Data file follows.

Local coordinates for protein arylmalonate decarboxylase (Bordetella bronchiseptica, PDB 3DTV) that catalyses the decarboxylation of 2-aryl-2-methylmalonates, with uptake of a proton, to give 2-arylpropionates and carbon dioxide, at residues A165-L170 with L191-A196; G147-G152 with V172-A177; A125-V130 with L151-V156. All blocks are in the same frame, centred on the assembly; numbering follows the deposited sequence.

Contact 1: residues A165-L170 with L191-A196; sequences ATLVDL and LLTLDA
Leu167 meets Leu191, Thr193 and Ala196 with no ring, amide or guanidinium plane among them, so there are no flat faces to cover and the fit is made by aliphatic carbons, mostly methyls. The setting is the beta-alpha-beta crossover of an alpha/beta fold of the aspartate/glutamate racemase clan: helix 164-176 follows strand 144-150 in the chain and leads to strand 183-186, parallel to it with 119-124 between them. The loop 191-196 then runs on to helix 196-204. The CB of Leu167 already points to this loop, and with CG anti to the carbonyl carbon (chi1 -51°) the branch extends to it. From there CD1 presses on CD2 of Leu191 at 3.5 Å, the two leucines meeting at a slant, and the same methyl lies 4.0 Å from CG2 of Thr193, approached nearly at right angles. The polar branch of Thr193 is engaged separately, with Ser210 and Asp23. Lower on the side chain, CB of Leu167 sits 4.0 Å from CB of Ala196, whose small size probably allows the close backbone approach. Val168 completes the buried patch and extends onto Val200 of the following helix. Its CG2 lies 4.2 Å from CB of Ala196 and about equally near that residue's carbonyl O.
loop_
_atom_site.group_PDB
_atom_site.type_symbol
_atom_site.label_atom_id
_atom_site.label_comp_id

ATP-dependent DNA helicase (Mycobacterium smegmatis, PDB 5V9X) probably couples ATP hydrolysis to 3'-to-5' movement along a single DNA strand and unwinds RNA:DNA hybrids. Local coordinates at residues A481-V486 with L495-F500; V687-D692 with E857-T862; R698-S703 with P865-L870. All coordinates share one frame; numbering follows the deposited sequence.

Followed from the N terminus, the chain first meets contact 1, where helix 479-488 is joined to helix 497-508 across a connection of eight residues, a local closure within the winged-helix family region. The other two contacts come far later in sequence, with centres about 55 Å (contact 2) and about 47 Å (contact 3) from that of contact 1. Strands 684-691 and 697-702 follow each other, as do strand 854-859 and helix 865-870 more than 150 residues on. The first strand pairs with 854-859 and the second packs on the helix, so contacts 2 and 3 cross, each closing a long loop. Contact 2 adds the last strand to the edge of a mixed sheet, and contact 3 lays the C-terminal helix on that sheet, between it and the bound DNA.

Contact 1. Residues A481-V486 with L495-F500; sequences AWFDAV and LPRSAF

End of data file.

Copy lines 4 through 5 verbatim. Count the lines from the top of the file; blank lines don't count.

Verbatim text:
loop_
_atom_site.group_PDB